The tech world has been buzzing with news of bugs (or design flaws, take your pick) in mainly Intel CPUs, going way back, which enables malware to access memory in the computer that should be inaccessible.
How do you protect against this risk? The industry has done a poor job in communicating what users (or even system admins) should do.
A key reason why this problem is so serious is that it risks a nightmare scenario for public cloud vendors, or any hosting company. This is where software running in a virtual machine is able to access memory, and potentially introduce malware, in either the host server or other virtual machines running on the same server. The nature of public cloud is that anyone can run up a virtual machine and do what they will, so protecting against this issue is essential. The biggest providers, including AWS, Microsoft and Google, appear to have moved quickly to protect their public cloud platforms. For example:
The majority of Azure infrastructure has already been updated to address this vulnerability. Some aspects of Azure are still being updated and require a reboot of customer VMs for the security update to take effect. Many of you have received notification in recent weeks of a planned maintenance on Azure and have already rebooted your VMs to apply the fix, and no further action by you is required.
With the public disclosure of the security vulnerability today, we are accelerating the planned maintenance timing and will begin automatically rebooting the remaining impacted VMs starting at 3:30pm PST on January 3, 2018. The self-service maintenance window that was available for some customers has now ended, in order to begin this accelerated update.
Note that this fix is at the hypervisor, host level. It does not patch your VMs on Azure. So do you also need to patch your VM? Yes, you should; and your client PCs as well. For example, KB4056890 (for Windows Server 2016 and Windows 10 1607), or KB4056891 for Windows 10 1703, or KB4056892. This is where it gets complex though, for two main reasons:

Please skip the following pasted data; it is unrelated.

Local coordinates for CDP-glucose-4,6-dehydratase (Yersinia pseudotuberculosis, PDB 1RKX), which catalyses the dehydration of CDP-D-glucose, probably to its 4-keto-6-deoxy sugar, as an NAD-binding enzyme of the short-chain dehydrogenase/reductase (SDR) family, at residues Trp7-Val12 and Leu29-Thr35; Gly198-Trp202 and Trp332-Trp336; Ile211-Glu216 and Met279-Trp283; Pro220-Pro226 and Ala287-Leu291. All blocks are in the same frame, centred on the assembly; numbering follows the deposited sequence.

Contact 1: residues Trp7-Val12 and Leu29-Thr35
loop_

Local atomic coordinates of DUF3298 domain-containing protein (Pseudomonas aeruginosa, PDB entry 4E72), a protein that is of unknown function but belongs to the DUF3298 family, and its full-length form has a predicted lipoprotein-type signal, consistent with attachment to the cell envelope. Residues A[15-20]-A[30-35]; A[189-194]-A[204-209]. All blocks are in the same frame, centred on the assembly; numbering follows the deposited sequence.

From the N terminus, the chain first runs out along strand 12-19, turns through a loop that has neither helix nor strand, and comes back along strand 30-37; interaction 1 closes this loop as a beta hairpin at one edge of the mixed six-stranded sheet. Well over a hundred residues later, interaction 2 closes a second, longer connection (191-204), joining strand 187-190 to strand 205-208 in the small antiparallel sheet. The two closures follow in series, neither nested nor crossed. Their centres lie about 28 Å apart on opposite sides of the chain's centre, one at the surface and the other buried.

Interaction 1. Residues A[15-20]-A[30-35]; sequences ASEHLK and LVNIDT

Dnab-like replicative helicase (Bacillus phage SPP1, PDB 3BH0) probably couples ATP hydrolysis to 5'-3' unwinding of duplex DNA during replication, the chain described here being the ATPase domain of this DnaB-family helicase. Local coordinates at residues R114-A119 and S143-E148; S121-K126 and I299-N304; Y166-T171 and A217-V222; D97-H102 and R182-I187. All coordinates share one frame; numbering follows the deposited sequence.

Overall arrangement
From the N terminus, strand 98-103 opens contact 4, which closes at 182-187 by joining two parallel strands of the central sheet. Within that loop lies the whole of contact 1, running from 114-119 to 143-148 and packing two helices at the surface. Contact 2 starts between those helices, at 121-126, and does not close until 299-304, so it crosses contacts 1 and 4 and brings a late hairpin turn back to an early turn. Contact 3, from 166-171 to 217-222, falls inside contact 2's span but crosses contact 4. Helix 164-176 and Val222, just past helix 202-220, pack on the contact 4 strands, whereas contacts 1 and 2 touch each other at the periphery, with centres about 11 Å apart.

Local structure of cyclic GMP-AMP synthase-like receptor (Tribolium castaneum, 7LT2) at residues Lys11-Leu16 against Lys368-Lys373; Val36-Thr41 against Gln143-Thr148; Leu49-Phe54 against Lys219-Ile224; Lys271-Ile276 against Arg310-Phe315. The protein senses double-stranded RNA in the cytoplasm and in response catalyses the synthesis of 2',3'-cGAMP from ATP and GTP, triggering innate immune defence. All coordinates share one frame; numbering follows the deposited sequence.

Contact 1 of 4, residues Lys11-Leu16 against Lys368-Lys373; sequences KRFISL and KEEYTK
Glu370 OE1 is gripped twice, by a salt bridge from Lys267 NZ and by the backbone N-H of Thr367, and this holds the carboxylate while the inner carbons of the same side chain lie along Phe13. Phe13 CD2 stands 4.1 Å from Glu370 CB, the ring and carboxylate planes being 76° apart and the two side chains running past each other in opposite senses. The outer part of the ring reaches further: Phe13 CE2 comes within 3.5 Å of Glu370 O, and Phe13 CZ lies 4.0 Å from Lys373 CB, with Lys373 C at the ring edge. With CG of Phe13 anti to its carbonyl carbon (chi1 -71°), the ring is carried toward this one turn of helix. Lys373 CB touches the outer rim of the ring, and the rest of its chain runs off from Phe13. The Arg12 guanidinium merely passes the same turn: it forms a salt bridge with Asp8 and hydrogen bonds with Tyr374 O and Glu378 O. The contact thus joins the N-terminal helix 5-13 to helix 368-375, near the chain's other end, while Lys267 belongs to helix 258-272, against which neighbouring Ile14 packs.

1. The update will not be applied unless your antivirus vendor has set a special registry key. The reason is that the update may crash your computer if the antivirus software accesses memory is a certain way, which it may do. So you have to wait for your antivirus vendor to do this, or remove your third-party anti-virus and use the built-in Windows Defender.
2. The software patch is not complete protection. You also need to update your BIOS, if an update is available. Whether or not it is available may be uncertain. For example, I am pretty sure that I found the right update for my HP PC, based on the following clues:
– The update was released on December 20 2017
– The description of the update is “Provides improved security”
So now is the time, if you have not done so already, to go to the support sites for your servers and PCs, or motherboard vendor if you assembled your own, see if there is a BIOS update, try to figure out it it addresses Spectre and Meltdown, and apply it.
If you cannot find an update, you are not fully protected.
It is not an easy process and realistically many PCs will never be updated, especially older ones.
What is most disappointing is the lack of clarity or alerts from vendors about the problem. I visited the HPE support site yesterday in the hope of finding up to date information on HP’s server patches, to find only a maze of twist little link passages, all alike, none of which led to the information I sought. The only thing you can do is to trace the driver downloads for your server in the hope of finding a BIOS update.
Common sense suggests that PCs and laptops will be a bigger risk than private servers, since unlike public cloud vendors you do not allow anyone out there to run up VMs.
At this point it is hard to tell how big a problem this will be. Best practice though suggests updating all your PCs and servers immediately, as well as checking that your hosting company has done the same. In this particular case, achieving this is challenging.
PS kudos to BleepingComputer for this nice article and links; the kind of practical help that hard-pressed users and admins need.
There is also a great list of fixes and mitigations for various platforms here:
PPS see also Microsoft’s guidance on patching servers here:
and PCs here:
There is a handy PowerShell script called speculationcontrol which you can install and run to check status. I was able to confirm that the HP bios update mentioned above is the right one. Just run PowerShell with admin rights and type:
Thanks to @teroalhonen on Twitter for the tip.